73. We have commented elsewhere in this report on areas of dissatisfaction about the quality of, or refusals to provide, information from the MoD. Our proposed inquiry into resource accounting and budgeting will address the quality and content of financial information from the MoD, and we intend to comment on the implications of newly structured Estimates and Accounts. As a companion piece to this inquiry, we also intend to look more broadly at the provision of other types of information, including parliamentary questions and statements, and the MoD's set piece reports which the MoD are revising (there will be no Statement on the Defence Estimates in 1999, but it will be replaced by a more forward-looking, policy-focussed White Paper). We intend also to consider the impact of proposed freedom of information legislation in this area, and will be considering the draft bill in this context when it is published. We shall seek a clearer and more 'justiciable' definition from the MoD of what constitutes 'advice to Ministers'.


74. The outcome of reviews on the Military Provost Guard Service Pilot Scheme and the Employment of Military Defence Police are shortly expected to be published; subjects in which our predecessors took a great interest.

   75. In its Second Report of Session 1983-84,[68] and Second Report of Session 1984-85,[69] the Committee concentrated on the security of nuclear bases and the security arrangements for Royal Ordnance Factories. In its Sixth Report of Session 1989-90,[70] the Committee returned to these issues and also inquired into the problems arising from the use of commercial security companies for the supply of guarding. The Committee also considered proposals for guarding arrangements in its report on the Defence Costs Study.[71] Our predecessors' most recent report[72] concentrated on the consequences of the Ministry of Defence Police becoming an Executive Agency, and the proposals for the Military Provost Guard Service, a military guard service comprising of soldiers on limited service engagements. We intend to return to these questions in an inquiry beginning later in this session.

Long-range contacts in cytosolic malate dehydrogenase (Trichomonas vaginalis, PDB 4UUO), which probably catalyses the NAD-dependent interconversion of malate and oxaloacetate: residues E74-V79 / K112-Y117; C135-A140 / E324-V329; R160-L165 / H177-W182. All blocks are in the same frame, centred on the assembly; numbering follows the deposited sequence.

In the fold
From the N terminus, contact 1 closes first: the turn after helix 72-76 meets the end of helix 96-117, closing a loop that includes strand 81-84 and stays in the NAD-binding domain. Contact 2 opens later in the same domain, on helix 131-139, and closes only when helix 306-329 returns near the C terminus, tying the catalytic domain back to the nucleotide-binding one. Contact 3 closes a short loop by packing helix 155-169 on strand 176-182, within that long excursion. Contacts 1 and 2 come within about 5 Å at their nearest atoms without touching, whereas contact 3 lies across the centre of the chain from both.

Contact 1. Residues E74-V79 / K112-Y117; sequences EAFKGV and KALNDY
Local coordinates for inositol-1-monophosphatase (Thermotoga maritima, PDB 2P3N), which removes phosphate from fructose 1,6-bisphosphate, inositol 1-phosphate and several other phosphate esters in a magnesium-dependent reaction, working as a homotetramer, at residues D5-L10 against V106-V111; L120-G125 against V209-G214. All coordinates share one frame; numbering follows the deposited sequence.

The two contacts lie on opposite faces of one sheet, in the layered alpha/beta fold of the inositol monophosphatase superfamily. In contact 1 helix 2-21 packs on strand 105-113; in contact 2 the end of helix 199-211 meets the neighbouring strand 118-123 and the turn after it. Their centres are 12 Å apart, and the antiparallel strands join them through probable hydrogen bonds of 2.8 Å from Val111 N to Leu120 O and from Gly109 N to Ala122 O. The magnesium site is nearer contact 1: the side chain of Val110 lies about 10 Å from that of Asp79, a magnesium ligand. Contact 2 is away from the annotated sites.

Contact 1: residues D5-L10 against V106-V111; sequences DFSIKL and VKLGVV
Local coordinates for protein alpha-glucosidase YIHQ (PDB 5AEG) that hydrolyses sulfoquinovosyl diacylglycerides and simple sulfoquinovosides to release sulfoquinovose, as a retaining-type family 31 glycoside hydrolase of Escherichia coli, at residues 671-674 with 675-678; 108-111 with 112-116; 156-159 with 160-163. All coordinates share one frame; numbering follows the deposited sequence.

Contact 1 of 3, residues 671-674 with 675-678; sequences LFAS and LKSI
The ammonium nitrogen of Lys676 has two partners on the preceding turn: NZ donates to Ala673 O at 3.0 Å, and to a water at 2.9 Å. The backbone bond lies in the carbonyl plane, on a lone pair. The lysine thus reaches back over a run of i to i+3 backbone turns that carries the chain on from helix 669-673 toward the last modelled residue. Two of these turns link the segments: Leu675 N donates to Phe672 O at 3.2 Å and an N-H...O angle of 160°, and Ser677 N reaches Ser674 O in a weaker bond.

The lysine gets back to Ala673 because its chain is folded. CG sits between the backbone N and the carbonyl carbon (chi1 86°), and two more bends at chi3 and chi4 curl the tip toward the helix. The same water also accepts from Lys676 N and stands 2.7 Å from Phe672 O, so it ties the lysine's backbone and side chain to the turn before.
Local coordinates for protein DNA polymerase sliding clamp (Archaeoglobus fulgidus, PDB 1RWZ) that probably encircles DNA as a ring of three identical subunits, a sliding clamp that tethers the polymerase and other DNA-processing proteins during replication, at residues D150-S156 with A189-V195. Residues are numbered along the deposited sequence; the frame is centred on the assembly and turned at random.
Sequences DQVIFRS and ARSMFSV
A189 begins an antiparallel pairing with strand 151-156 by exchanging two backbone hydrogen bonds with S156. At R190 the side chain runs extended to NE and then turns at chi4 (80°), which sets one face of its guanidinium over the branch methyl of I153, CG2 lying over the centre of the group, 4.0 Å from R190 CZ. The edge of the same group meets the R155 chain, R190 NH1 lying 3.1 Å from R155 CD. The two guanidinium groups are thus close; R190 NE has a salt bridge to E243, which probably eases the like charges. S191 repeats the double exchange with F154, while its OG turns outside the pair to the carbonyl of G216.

76. A major restructuring of Defence Medical Services was prefigured in the SDR, and further announcements were made in December 1998.

77. The Committee intends to look at these proposals carefully, including that for the closure of the Haslar military hospital in Portsmouth, and will be taking evidence from Ministers and the Defence Secondary Care Agency amongst others.


78. Our joint inquiry with the Trade and Industry Select Committee on Aspects of Defence Procurement and Industrial Policy flagged up a six-nation initiative, then in its early stages, to introduce measures to facilitate industry rationalisation and collaboration. One of the themes covered was the issue of security of supplies from other countries, and the MoD's recently announced intention to let an ammunition contract outside the UK rather than to Royal Ordnance (the only UK company with a propellent manufacturing capability) again draws this issue into sharper focus. The Committee will therefore be examining this proposed contract more closely.

67  First Report, Session 1998-99, The Strategic Defence Review, Territorial Army Restructuring, HC 70 Back

68   The Physical Security of Military Installations in the United Kingdom, HC397 Back

69   Security at Royal Ordnance Factories and Nuclear Bases, HC 217 Back

70   Physical Security at Military Installations, HC 171 Back

71   Eighth Report, Session 1993-94, The Defence Costs Study, HC 655 Back

72   Eighth Report, Session 1995-96, Ministry of Defence Police and Guarding, HC 189 Back

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Prepared 10 March 1999